- The Washington Times - Wednesday, May 6, 2020

Thursday marks the two-year anniversary of arguably the most important goal the Washington Capitals have ever scored.

Fans know the one. They know where they were when they watched Alex Ovechkin grab a loose puck in his own zone and find Evgeny Kuznetsov up the ice for the goal. The play delivered the Capitals their long-awaited, second-round playoff series victory over the Pittsburgh Penguins on their way to finally winning the Stanley Cup.

Kuznetsov had as strong a postseason as Ovechkin in 2018 and led all players with 32 points, although Ovechkin won the Conn Smythe Trophy for postseason MVP. Thinking back on that run and considering the Capitals‘ otherwise spotty record in the Stanley Cup Playoffs begs the question: Who are the best playoff performers in franchise history?

We miss hockey quite a lot right now, so we decided to rank the top 10. For criteria, we considered a mixture of overall production, longevity with the team and clutch moments, with a little recency bias toward players who contributed to the Capitals‘ only Stanley Cup.

10. John Carlson



One of the Capitals‘ finest all-around players was on track to getting his due this year as the favorite for the Norris Trophy before the season was suspended. Since coming onto the scene in 2010, Carlson not only has piled up 60 postseason points — the fourth-most in franchise history and the most by a defenseman — but also has blocked an incredible 235 shots in the playoffs, by far the most in Capitals history and a gritty testament to his ability.

9. Joel Ward

Ward, who made his NHL retirement official last week after not playing since 2018, had a short but sweet run in Washington. Before the Capitals won their first Cup, Ward’s Game 7 overtime game-winning goal for the Capitals to oust Boston in the first round in 2012 was one of the biggest goals in team history. His career playoff rates of 0.27 goals and 0.63 points per game vastly outstrip his regular-season numbers.

8. Olie Kolzig

Kolzig could have been a Stanley Cup champion in 1998, when the Capitals eventually ran into a dynastic Red Wings team in the Final and lost. But his terrific .941 save percentage over 21 games that postseason is worth honoring. He ended his career with 20 wins and six shutouts in the postseason, both of which were franchise highs until Braden Holtby surpassed them.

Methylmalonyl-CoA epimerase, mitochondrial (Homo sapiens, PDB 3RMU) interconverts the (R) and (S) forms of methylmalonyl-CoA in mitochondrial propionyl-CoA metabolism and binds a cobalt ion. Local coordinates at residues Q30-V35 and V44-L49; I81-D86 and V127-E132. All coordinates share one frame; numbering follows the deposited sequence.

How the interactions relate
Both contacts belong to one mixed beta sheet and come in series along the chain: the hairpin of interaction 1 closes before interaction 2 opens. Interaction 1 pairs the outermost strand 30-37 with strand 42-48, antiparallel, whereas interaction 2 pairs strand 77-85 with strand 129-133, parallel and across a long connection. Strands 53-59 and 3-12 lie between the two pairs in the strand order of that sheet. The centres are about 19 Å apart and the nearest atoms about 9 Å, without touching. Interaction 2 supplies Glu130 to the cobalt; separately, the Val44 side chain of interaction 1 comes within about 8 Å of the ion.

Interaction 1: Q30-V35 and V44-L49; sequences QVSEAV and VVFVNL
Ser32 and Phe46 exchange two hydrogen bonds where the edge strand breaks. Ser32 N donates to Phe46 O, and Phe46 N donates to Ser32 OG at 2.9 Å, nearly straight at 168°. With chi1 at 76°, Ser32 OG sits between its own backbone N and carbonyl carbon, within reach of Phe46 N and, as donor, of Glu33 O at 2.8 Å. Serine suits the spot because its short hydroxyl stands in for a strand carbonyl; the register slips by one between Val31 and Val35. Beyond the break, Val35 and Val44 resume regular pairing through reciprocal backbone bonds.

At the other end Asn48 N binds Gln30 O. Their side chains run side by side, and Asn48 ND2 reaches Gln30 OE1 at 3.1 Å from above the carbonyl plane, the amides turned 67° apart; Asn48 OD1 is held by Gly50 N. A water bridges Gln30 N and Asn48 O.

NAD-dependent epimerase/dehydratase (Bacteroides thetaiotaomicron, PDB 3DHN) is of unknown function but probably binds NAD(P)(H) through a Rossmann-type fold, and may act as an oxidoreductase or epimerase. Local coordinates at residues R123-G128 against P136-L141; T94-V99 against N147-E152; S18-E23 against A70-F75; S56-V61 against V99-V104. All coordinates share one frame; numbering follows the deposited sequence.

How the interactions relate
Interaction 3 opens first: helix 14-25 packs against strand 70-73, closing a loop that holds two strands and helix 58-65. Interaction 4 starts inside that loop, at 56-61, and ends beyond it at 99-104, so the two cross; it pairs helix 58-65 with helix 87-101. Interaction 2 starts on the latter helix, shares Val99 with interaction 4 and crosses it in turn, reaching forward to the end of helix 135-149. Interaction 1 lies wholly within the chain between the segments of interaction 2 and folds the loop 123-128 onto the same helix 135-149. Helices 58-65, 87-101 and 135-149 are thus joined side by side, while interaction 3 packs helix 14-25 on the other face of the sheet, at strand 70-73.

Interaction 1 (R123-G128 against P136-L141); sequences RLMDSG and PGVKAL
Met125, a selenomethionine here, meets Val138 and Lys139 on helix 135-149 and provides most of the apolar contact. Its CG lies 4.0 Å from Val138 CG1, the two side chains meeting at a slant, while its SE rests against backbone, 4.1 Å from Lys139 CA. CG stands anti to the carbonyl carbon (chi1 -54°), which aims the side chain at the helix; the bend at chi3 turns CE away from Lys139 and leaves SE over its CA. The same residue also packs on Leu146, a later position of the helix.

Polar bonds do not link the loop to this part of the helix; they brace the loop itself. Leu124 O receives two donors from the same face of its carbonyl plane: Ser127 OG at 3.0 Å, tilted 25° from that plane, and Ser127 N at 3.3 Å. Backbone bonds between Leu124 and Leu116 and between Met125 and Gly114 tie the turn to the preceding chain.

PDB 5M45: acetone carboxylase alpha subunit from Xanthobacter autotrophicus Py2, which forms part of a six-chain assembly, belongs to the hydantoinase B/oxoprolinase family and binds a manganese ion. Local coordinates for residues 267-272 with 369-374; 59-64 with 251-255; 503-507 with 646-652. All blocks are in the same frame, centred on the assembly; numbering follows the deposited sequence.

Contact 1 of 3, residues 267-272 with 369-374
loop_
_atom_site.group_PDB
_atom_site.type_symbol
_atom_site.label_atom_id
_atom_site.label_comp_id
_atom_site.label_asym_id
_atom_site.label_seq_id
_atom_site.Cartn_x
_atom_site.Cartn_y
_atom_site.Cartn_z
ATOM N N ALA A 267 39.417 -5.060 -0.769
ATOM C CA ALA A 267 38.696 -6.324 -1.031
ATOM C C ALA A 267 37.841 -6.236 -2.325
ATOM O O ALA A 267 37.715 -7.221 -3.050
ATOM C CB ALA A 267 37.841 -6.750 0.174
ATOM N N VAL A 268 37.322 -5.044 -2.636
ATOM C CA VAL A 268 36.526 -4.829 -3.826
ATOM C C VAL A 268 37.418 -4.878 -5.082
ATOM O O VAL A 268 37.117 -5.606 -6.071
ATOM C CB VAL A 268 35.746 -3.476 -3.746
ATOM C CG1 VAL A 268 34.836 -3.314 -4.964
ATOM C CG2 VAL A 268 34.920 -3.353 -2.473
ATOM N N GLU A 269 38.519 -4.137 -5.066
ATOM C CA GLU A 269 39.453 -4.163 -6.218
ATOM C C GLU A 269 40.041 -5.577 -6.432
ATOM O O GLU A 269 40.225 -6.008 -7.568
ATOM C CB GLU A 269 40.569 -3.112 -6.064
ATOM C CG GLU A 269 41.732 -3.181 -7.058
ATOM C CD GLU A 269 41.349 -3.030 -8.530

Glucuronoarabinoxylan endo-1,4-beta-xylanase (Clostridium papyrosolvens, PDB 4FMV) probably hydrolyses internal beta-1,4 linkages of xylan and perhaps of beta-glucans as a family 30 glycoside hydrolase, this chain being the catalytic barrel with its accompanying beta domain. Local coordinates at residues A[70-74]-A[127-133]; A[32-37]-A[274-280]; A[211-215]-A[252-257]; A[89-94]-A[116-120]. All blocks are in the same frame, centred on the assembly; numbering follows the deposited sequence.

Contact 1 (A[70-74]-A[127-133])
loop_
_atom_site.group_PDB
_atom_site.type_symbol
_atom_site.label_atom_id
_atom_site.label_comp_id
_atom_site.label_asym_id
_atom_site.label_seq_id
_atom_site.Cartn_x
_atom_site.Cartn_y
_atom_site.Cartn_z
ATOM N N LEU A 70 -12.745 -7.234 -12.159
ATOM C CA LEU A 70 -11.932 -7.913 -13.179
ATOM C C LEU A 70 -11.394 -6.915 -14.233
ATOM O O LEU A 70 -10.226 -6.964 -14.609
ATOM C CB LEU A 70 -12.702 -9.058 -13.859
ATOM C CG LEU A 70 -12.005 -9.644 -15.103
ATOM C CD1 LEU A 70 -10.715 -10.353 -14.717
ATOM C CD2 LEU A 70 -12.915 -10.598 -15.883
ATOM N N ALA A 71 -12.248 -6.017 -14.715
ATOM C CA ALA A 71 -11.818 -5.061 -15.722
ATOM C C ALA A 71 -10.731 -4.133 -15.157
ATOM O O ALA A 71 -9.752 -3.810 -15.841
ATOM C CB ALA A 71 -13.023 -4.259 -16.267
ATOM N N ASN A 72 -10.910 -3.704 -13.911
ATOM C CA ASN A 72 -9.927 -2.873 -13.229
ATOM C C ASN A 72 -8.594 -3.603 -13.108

7. Devante Smith-Pelly

It’s hard to put him higher on this list because 2018 was a sort of one-and-done run for DSP, but the fourth-line winger became a Stanley Cup folk hero for Capitals fans. Despite playing limited minutes, Smith-Pelly scored seven postseason goals (tying his regular-season output), including two game-winners and the game-tying tally in Game 5 of the Final. He now plays for HC Kunlun Red Star, a Beijing-based KHL team.

6. Dale Hunter

He never got the hardware to show for it, but the longtime Washington center always showed up in the playoffs. Hunter scored 72 postseason points in a Capitals sweater, third in franchise history to only Ovechkin and Nicklas Backstrom. And if you want to talk about “clutch,” Hunter’s breakaway overtime game-winner in Game 7 of the 1988 Patrick Division Semifinals — referred to since as simply “The Goal” — pushed Washington past Philadelphia and into the next round.

5. Evgeny Kuznetsov

Kuznetsov tore through the 2018 playoffs and finished with a league-best 32 points in 24 games. His overtime goal to eliminate Pittsburgh showed off both his speed to avoid two trailing defenders and his slick puck movement to beat goalie Matt Murray. He carried his personal playoff momentum into the following regular season before finally hitting some speed bumps. Still, 57 points in just five postseasons is worth our recognition.

4. Braden Holtby

“The Save.” That should be self-explanatory. But remember, too, where Holtby started the 2018 playoffs: firmly on the bench. Barry Trotz made the difficult decision to play the hotter hand, Philipp Grubauer, to start the first round after Holtby had hit a slump. The Capitals fell behind 2-0 in the series and Holtby took over the rest of the way. His career goals against average in the postseason is just 2.09, lowest among active players with 20 playoff games.

3. Lars Eller

Those who overlook Eller as merely Washington’s third-line center do so at their own peril. Eller’s performance in 2018 was crucial, especially when filling in for Backstrom after he broke his index finger. That’s one factor here, but the other should be obvious: “The Tiger” scored the go-ahead goal in Game 5 by punching in the rebound of Brett Connolly’s initial shot. In essence, it was the series-winning goal for Washington. Nothing in hockey is more clutch than that.

2. Nicklas Backstrom

Like Dale Hunter, Backstrom has scored four overtime goals in postseason play. (For context, Ovechkin has yet to accomplish that thrilling feat for the first time.) Unlike Hunter, who scored three of his for the Quebec Nordiques, Backstrom is a Washington lifer. Add in a franchise-best 70 playoff assists, and Backstrom is exactly the kind of center you want on your side in April, May and June.

1. Alex Ovechkin

It’s difficult to curate any positive list of Capitals players that doesn’t feature No. 8 at No. 1. The main knock on Ovechkin’s resume was that he couldn’t win the big one, but no longer. Among active players with at least 50 postseason points, his 0.98 points-per-game average in the playoffs is third highest. He received the 2018 Conn Smythe Trophy for his playoff-best 15 goals and 12 assists.

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